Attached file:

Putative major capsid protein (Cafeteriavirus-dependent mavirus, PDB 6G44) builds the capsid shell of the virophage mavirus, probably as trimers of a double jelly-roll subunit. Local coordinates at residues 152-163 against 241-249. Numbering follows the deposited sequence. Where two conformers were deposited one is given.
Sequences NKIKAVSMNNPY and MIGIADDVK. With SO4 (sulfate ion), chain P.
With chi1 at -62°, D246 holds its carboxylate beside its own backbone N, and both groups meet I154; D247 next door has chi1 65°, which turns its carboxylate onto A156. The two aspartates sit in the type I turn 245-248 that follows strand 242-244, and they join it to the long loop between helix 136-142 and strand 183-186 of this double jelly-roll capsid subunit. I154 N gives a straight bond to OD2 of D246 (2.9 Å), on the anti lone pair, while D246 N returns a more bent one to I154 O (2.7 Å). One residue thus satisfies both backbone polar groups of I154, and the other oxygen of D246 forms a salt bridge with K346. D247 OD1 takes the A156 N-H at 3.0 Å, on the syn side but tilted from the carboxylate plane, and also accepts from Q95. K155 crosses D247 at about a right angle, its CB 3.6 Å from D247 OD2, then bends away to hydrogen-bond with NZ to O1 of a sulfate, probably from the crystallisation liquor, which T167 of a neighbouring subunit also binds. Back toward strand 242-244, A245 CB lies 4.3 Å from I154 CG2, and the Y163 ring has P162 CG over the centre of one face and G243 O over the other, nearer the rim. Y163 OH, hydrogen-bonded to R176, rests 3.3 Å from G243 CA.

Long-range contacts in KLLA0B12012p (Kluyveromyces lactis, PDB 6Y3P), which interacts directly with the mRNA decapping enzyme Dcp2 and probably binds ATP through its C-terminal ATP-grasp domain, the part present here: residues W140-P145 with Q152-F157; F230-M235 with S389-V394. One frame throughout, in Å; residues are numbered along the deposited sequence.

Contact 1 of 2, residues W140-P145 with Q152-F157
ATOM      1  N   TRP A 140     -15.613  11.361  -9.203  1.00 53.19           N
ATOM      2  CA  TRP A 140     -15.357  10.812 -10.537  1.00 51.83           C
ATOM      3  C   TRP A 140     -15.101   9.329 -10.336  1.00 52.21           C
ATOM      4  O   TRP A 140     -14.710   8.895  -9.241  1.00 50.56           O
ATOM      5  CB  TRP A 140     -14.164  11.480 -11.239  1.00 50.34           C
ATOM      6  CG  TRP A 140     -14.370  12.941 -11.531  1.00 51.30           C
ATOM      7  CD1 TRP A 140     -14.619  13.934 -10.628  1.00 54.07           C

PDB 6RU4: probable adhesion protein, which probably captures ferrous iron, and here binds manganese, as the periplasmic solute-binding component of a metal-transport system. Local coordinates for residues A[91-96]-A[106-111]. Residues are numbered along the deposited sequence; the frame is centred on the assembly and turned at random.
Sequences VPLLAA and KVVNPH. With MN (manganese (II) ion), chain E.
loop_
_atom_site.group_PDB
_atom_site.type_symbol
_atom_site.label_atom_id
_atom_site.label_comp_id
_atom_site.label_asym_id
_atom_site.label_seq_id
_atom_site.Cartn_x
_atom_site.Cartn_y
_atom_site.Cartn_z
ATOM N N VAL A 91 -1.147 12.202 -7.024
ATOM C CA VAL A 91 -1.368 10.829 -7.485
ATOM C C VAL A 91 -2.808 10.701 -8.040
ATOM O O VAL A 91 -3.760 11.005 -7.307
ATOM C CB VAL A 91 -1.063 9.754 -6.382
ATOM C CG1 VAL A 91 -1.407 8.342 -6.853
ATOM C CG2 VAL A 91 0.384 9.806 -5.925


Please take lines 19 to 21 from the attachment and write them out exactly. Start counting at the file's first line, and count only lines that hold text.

_atom_site.label_comp_id
_atom_site.label_asym_id
_atom_site.label_seq_id